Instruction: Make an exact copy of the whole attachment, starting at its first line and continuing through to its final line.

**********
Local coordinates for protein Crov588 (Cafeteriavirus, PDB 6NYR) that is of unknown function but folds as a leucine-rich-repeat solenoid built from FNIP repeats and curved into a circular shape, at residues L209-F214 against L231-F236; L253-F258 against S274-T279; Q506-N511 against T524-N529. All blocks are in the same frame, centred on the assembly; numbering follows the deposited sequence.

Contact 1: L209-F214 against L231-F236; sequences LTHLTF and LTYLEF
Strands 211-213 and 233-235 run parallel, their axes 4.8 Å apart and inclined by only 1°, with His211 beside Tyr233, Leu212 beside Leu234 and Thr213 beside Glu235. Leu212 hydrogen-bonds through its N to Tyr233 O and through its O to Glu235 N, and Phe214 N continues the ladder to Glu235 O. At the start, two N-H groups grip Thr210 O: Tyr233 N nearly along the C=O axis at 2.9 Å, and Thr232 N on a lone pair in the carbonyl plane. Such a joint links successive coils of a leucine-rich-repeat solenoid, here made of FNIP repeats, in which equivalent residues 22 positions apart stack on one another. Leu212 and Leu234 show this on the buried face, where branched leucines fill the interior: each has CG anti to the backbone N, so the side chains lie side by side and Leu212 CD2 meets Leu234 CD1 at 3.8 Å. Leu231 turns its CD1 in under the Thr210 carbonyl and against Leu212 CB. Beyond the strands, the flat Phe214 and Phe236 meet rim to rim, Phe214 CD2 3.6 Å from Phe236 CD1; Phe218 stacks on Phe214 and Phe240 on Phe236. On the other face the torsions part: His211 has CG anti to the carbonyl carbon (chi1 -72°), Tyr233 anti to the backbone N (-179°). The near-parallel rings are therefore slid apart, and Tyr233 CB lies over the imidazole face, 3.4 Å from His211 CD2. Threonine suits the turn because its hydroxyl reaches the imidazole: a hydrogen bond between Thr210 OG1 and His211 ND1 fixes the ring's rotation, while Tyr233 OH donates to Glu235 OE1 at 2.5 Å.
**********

Local coordinates for protein Crov588 (Cafeteriavirus, PDB 6NYR) that is of unknown function but folds as a leucine-rich-repeat solenoid built from FNIP repeats and curved into a circular shape, at residues L209-F214 against L231-F236; L253-F258 against S274-T279; Q506-N511 against T524-N529. All blocks are in the same frame, centred on the assembly; numbering follows the deposited sequence.

Contact 1: L209-F214 against L231-F236; sequences LTHLTF and LTYLEF
Strands 211-213 and 233-235 run parallel, their axes 4.8 Å apart and inclined by only 1°, with His211 beside Tyr233, Leu212 beside Leu234 and Thr213 beside Glu235. Leu212 hydrogen-bonds through its N to Tyr233 O and through its O to Glu235 N, and Phe214 N continues the ladder to Glu235 O. At the start, two N-H groups grip Thr210 O: Tyr233 N nearly along the C=O axis at 2.9 Å, and Thr232 N on a lone pair in the carbonyl plane. Such a joint links successive coils of a leucine-rich-repeat solenoid, here made of FNIP repeats, in which equivalent residues 22 positions apart stack on one another. Leu212 and Leu234 show this on the buried face, where branched leucines fill the interior: each has CG anti to the backbone N, so the side chains lie side by side and Leu212 CD2 meets Leu234 CD1 at 3.8 Å. Leu231 turns its CD1 in under the Thr210 carbonyl and against Leu212 CB. Beyond the strands, the flat Phe214 and Phe236 meet rim to rim, Phe214 CD2 3.6 Å from Phe236 CD1; Phe218 stacks on Phe214 and Phe240 on Phe236. On the other face the torsions part: His211 has CG anti to the carbonyl carbon (chi1 -72°), Tyr233 anti to the backbone N (-179°). The near-parallel rings are therefore slid apart, and Tyr233 CB lies over the imidazole face, 3.4 Å from His211 CD2. Threonine suits the turn because its hydroxyl reaches the imidazole: a hydrogen bond between Thr210 OG1 and His211 ND1 fixes the ring's rotation, while Tyr233 OH donates to Glu235 OE1 at 2.5 Å.